Although this will likely not surprise you, I have a confession to make: I am not June Cleaver.
I am also not Mama Berenstain Bear. Nor any other paragon of motherhood heralded before me in the media.
I cannot explain why this realization was so shocking to me, but it hit me yesterday like a ton of bricks – I’m not a perfect mother and I don’t even portray an image of a perfect mother. I don’t always have the right words to sum up the moral lesson, I lose my temper, sometimes I argue with their father, I hate doing laundry and the corners of our shower are a little frightening to behold.
I’m not perfect. Nowhere close. No paragon of virtue present in this household.
For a long time I’ve tried my best to match up to the examples set by the maternal influences in my life whether my mother, mother-in-law, sister, friend, etc., or the women I see in movies or on television, or brought to life via words from the imagination of authors of books. I’ve read books, scoured the internet for blog posts, and solicited parenting feedback from friends near and far.
The ultimate diagnosis? I’m not perfect. I will never be perfect.
But that doesn’t make me hopeless. That’s the next step in this line of thinking – that lack of perfection doesn’t equal failure as a parent.
Yesterday wasn’t a special day and I’m sure this is an understanding I will have to acknowledge again and again, but saying the words, “I am not June Cleaver” lifted the monkey of perfection from my back for a bit of time. Here’s what I can claim as real instead of perfection (and maybe you can claim it, too):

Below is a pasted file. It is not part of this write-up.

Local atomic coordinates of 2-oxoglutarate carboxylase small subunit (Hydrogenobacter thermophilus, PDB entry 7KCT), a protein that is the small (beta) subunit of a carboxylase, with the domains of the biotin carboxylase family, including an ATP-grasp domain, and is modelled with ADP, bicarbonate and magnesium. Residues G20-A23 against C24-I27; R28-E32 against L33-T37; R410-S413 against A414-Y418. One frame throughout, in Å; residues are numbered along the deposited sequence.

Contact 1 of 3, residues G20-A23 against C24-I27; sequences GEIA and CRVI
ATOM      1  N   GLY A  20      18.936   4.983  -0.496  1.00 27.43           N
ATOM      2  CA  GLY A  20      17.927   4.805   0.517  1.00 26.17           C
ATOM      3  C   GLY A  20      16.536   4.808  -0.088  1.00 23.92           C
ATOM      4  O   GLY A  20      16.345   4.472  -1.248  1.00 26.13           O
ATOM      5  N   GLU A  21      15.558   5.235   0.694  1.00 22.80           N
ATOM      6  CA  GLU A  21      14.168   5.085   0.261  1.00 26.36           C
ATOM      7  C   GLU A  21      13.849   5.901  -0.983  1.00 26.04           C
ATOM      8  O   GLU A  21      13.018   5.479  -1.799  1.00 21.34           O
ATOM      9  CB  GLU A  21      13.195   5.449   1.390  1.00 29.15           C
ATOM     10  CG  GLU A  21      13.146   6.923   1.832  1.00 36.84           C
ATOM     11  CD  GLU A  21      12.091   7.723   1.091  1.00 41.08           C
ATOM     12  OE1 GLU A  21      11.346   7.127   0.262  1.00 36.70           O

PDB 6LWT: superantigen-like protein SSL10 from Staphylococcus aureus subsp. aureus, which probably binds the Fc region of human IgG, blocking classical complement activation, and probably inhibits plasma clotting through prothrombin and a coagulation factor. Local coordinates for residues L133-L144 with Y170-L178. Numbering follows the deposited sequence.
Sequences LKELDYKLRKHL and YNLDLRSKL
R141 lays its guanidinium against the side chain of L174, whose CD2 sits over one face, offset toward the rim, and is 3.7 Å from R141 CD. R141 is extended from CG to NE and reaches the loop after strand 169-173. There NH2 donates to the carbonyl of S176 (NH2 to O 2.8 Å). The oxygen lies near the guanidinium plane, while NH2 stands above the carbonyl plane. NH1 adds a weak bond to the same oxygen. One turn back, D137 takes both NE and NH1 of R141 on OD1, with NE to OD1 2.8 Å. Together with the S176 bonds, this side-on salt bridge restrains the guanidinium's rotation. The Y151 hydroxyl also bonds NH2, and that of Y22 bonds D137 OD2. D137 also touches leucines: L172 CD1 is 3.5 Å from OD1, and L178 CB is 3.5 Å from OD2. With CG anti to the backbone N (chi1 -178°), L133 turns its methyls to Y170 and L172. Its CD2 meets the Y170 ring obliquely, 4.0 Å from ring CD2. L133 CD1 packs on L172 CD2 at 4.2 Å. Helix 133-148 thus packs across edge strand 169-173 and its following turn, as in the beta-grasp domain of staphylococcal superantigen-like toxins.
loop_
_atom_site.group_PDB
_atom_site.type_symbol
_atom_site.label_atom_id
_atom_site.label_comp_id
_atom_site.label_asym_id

- I am a capable woman who is sometimes overwhelmed by the tirade of emotion coming from children over whether they get a piece of gum.
- I am a logical human being who realizes sometimes getting a few hours of sleep is more important than having the floors mopped or socks matched.
- I am a caring person who invests in those around her and occasionally that means arguments and temper tantrums – because the opposite of love is not hate, it is apathy.
- I am courageous and up to the challenge of parenting because I choose to be present in these children’s lives and live authentically with them.
Oh, how I wish it didn’t take me writing these things down to try to remember them in my most critical moments! But I don’t have to be June Cleaver (and neither do you). I can be me.
Please don’t fall into the trap of thinking you have to model yourself after someone else, or an image that seems too good to be true. Just be you. Do your best every day to be true to your values and then… relax.
Be the best version of yourself, no one else. It’s enough. Rebuke the pressure.
What truth statements do you need to write down so you will remember them in your critical moments?